The Quarterly branch provides users with a more predictable and stable experience for port and package installation and upgrades. This is done essentially by only allowing non-feature updates. Quarterly branches aim to receive security fixes (that may be version updates, or backports of commits), bug fixes and ports compliance or framework changes. The Quarterly branch is cut from HEAD at the beginning of every (yearly) quarter in January, April, July, and October. Branches are named according to the year (YYYY) and quarter (Q1-4) they are created in. For example, the quarterly branch created in January 2016, is named 2016Q1. And the Latest branch provides the latest versions of the packages to the users.

To switch from quarterly to latest run the following commands:

# cp /etc/pkg/FreeBSD.conf /usr/local/etc/pkg/repos/FreeBSD.conf

Edit the file /usr/local/etc/pkg/repos/FreeBSD.conf and change the string quarterly to latest in the url: line.

The result should be similar to the following:

FreeBSD: {
  url: "pkg+http://pkg.FreeBSD.org/${ABI}/latest",
  mirror_type: "srv",
  signature_type: "fingerprints",
  fingerprints: "/usr/share/keys/pkg",
  enabled: yes

And finally run this command to update from the new (latest) repository metadata.

# pkg update -f

4.4.3. Obtaining Information About Installed Packages

Information about the packages installed on a system can be viewed by running pkg info which, when run without any switches, will list the package version for either all installed packages or the specified package.

For example, to see which version of pkg is installed, run:

# pkg info pkg

4.4.4. Installing and Removing Packages

To install a binary package use the following command, where packagename is the name of the package to install:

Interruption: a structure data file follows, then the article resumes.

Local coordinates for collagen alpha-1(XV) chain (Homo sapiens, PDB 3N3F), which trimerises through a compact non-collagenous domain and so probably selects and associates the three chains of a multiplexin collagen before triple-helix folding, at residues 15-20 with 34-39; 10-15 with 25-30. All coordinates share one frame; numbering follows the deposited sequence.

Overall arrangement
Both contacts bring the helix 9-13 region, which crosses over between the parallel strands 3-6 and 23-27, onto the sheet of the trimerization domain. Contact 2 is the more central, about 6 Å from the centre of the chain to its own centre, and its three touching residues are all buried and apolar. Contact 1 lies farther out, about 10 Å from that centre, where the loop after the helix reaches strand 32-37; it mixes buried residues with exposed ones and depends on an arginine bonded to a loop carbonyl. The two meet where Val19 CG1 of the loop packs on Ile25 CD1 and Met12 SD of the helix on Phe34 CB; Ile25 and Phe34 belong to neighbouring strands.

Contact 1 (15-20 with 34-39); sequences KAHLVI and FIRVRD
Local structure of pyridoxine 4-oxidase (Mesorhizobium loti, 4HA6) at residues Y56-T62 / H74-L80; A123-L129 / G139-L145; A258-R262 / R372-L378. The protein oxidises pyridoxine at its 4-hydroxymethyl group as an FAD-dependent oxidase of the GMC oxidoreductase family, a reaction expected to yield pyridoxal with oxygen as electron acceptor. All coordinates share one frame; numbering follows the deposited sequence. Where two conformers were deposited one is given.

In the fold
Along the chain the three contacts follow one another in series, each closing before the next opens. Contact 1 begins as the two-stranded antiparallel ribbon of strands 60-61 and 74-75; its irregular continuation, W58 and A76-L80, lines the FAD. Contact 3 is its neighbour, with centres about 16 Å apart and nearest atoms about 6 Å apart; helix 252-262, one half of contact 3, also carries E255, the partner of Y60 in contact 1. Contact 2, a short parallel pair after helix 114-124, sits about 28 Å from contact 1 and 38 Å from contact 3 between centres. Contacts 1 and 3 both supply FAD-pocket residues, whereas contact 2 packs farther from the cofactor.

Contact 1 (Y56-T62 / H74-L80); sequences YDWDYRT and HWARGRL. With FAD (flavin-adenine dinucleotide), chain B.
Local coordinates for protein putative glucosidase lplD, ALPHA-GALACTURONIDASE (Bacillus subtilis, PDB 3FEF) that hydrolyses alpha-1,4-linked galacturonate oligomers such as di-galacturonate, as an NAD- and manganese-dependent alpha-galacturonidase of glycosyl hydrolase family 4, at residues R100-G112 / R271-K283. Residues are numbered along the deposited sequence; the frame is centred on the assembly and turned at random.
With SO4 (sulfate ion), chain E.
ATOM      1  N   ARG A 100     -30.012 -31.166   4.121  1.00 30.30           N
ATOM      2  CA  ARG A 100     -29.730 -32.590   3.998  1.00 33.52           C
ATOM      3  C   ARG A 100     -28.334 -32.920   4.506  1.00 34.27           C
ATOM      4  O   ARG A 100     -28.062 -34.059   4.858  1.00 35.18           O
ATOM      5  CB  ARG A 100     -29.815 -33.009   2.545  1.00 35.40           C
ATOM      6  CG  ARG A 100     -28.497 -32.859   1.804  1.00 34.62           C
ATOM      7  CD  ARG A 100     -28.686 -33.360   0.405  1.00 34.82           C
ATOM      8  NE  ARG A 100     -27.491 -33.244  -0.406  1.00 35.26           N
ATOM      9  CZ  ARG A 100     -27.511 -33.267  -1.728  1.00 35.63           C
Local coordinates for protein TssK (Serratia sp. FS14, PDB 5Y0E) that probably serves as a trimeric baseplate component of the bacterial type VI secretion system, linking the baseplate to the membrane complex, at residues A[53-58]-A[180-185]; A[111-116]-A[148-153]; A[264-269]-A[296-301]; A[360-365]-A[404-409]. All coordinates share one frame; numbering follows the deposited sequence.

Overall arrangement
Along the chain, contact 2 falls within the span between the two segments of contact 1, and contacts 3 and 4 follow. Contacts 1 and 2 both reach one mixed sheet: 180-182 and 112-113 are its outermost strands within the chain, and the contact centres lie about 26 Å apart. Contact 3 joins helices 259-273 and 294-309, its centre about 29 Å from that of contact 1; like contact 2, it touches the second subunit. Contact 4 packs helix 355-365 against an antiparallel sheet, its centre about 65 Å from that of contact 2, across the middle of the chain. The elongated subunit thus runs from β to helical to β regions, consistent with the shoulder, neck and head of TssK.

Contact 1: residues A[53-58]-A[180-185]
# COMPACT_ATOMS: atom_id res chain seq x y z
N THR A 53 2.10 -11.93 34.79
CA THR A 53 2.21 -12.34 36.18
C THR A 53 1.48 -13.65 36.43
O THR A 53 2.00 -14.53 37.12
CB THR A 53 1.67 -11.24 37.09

# pkg install packagename

This command uses repository data to determine which version of the software to install and if it has any uninstalled dependencies. For example, to install curl:

# pkg install curl
Updating repository catalogue
/usr/local/tmp/All/curl-7.31.0_1.txz          100% of 1181 kB 1380 kBps 00m01s

/usr/local/tmp/All/ca_root_nss-3.15.1_1.txz   100% of  288 kB 1700 kBps 00m00s

Updating repository catalogue
The following 2 packages will be installed:

        Installing ca_root_nss: 3.15.1_1
        Installing curl: 7.31.0_1

The installation will require 3 MB more space

0 B to be downloaded

Proceed with installing packages [y/N]: y
Checking integrity... done
[1/2] Installing ca_root_nss-3.15.1_1... done
[2/2] Installing curl-7.31.0_1... done
Cleaning up cache files...Done

The new package and any additional packages that were installed as dependencies can be seen in the installed packages list:

# pkg info
ca_root_nss-3.15.1_1	The root certificate bundle from the Mozilla Project
curl-7.31.0_1	Non-interactive tool to get files from FTP, GOPHER, HTTP(S) servers
pkg-1.1.4_6	New generation package manager

Packages that are no longer needed can be removed with pkg delete. For example:

# pkg delete curl
The following packages will be deleted:


The deletion will free 3 MB

Proceed with deleting packages [y/N]: y
[1/1] Deleting curl-7.31.0_1... done

4.4.5. Upgrading Installed Packages

Installed packages can be upgraded to their latest versions by running:

# pkg upgrade

This command will compare the installed versions with those available in the repository catalogue and upgrade them from the repository.

4.4.6. Auditing Installed Packages